One of the tensions we find ourselves navigating is how to use our precious classroom time to cultivate the discipline necessary for playing a stringed instrument, while also creating an environment where young imaginations can frolic with wild abandon. The early stages of playing violin, viola or cello are notoriously complex – establishing posture and musical fundamentals is a painstaking process requiring lots of repetition. Even with an arsenal of fun games to keep things playful, the rote nature of things can end up feeling a little uncreative. (The education world has plenty to say about the pitfalls of “drill and kill” type repetitions. However, some research out there suggests that, if done in the right way, repetitions may actually help unleash creativity!) So, we wondered, what kinds of activities would enable our students to share their own ideas, to tell their own stories and to unleash their own expressive potential right from the beginning? Our recent Crankie-making experiments have given our students the opportunity to do just that.
For the uninitiated, a crankie is a kind of scrolling picture show also known as a “moving panorama”. It was first introduced to us by December’s guest musician Marji Gere. Crankies have a fascinating history and variants can be found dating back to the 19th century. (New Bedford is home to one of the most famous moving panoramas of all "Grand Panorama of a Whaling voyage Around the World", measuring a whopping 1275 feet!) Crankies are also enjoying a mini-renaissance in the folk music world thanks to Anna and Elizabeth - check out their Tiny Desk Concert here.
For our second Crankie experiment in March, we had two goals in mind - the students would create original text that would fit in with the avian theme of March's fiddle concert and would create images to accompany the text. With that in mind, we invited local poet David Dragone to present two poetry workshops. The students collaborated to create a poem entitled Sky Dance.
A soaring bird flies in the sky
Proud and tweeting loud.
Birds are like butterflies—
They float gracefully in air
Like planes without care.
Birds fly almost through clouds
I could almost care to see them flare
Flying and sighing
Against the sky so blue
With some dancing away
Without any care
Or flying so light and so far
That they flew out of sight
Beyond all the rainbows
With colors I love
That come out after rain
And don’t let the unicorns throw rainbows
And candy on you. If you look up
Luck is something you’ll need
To see colors paint sky.
Eventually, the rainbows will disappear in the sun
And I will want to play music
Because my name is violin
And I play with a big grin
Across from where a swan floats on a pond gracefully
And then writes a poem.
Alongside this process the students painted an atmospheric backdrop for the crankie, reflecting the changing colors of the sky from sunrise to sunset. Each student also took a line of the poem and added illustrations. The process culminated with a Big Reveal presentation at one of our classes when guest fiddler Rachel Panitch improvised music inspired by their poem. The crankie then received its public premiere at March’s Norman Bird Sanctuary concert to an enraptured audience.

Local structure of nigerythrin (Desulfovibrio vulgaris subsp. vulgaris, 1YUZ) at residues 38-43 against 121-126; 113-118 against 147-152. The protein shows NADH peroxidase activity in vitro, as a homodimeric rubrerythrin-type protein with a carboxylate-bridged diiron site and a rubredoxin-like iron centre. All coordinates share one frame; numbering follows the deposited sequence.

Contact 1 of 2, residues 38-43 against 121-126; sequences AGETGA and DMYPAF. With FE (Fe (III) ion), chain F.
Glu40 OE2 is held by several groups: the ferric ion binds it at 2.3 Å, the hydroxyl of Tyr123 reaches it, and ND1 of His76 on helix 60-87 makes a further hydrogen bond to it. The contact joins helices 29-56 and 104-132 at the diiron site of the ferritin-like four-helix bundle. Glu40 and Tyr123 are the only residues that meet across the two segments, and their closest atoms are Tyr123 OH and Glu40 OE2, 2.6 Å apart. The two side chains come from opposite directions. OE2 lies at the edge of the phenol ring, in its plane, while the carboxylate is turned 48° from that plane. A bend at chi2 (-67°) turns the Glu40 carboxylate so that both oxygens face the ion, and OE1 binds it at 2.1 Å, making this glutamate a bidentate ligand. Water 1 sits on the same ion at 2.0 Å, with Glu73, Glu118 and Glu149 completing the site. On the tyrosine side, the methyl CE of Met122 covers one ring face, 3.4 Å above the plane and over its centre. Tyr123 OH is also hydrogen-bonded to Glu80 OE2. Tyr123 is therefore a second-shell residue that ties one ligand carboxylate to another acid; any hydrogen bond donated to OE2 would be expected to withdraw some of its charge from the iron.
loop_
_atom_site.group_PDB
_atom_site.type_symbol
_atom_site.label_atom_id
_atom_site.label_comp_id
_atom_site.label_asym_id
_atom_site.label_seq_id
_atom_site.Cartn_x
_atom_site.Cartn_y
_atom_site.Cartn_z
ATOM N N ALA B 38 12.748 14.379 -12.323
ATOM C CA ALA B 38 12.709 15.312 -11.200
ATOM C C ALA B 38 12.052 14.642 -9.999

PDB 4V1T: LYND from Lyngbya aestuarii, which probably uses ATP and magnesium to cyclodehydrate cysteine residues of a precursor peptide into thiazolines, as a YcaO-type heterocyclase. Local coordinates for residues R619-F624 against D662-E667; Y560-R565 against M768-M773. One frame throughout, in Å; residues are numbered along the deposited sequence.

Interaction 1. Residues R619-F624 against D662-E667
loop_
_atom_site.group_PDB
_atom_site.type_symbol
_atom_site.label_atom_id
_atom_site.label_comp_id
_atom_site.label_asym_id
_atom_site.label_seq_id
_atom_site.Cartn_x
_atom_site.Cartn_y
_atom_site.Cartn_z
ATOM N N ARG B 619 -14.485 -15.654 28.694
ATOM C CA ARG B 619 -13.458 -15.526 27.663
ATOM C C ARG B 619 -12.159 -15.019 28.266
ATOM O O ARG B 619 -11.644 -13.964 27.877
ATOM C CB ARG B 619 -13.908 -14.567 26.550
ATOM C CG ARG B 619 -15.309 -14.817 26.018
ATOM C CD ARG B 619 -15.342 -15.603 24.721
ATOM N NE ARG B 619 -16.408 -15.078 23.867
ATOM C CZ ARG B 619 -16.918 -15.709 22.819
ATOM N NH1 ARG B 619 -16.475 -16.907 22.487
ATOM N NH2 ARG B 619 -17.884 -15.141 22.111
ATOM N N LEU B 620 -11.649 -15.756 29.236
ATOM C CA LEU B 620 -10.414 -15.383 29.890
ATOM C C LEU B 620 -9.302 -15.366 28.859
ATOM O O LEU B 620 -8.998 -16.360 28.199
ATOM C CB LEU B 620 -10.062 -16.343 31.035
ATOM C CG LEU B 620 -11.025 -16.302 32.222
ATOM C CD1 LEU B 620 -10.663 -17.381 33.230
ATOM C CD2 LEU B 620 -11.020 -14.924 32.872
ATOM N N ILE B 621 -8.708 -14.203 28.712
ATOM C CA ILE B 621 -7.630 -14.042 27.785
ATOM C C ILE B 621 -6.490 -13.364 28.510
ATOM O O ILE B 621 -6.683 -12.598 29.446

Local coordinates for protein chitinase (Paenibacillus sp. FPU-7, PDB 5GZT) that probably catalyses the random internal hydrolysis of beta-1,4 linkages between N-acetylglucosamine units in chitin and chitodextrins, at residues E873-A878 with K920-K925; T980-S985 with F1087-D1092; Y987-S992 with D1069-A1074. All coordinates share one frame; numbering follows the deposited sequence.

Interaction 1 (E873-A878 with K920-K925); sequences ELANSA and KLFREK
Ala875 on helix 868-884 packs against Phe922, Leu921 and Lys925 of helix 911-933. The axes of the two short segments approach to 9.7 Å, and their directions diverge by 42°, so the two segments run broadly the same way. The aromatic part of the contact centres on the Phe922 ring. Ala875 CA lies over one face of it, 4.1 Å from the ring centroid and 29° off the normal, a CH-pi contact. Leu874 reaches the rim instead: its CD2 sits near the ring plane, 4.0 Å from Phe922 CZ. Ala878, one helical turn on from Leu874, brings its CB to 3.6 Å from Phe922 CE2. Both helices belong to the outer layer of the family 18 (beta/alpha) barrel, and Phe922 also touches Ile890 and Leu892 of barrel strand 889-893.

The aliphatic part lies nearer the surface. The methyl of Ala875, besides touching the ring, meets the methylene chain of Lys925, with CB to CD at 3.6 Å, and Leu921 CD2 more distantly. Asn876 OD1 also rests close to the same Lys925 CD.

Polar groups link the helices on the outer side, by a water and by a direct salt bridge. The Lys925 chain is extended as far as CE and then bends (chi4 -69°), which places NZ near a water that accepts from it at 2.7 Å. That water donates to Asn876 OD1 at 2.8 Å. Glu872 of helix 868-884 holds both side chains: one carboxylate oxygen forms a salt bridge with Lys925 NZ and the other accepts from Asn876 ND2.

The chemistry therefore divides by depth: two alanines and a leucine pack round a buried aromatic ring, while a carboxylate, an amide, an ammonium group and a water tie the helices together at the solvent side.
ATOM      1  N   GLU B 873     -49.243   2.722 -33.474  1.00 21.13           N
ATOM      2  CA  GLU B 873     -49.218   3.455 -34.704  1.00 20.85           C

Through this process, we noticed several rich experiences were happening for our students:
- Collaborative art making. Working together to make art is an incredibly sophisticated journey - the "give-and-take" of sharing space on a canvas, the courage of articulating an unusual idea in front of a group of friends and bouncing back if an idea doesn't work.
- Process and Patience. The many phases of the project allowed students to witness the many steps it takes to get to a final performance. It doesn't happen all at once - an important and challenging experience, especially for young artists.
- "But how does it work?" Curiosity is an important ingredient for meaningful learning experiences. The students were fascinated with the structure of the beautifully carved wooden crankie box itself and each student delighted in the hands-on experience of cranking the story for themselves.
- Old art forms can be magical. For a technology-saturated generation, you'd think an old-school scrolling picture show might lack the flash and pizzazz needed to capture their attention. However, the students seemed to delight in the experience precisely because of its slow-moving simplicity. In that first classroom crankie performance, time seemed to slow down - a little magic was unfolding. As one student commented "It's like watching a dream".
For the next round of crankie magic, we're busily dreaming up ways that our students can collaborate to create a musical soundtrack! And while that sounds like a very tall order, the seeds have already been planted - here they are with March's guest fiddler Rachel Panitch collaborating on a new musical composition using graphic notation! Look out world - some very young composers are on the loose...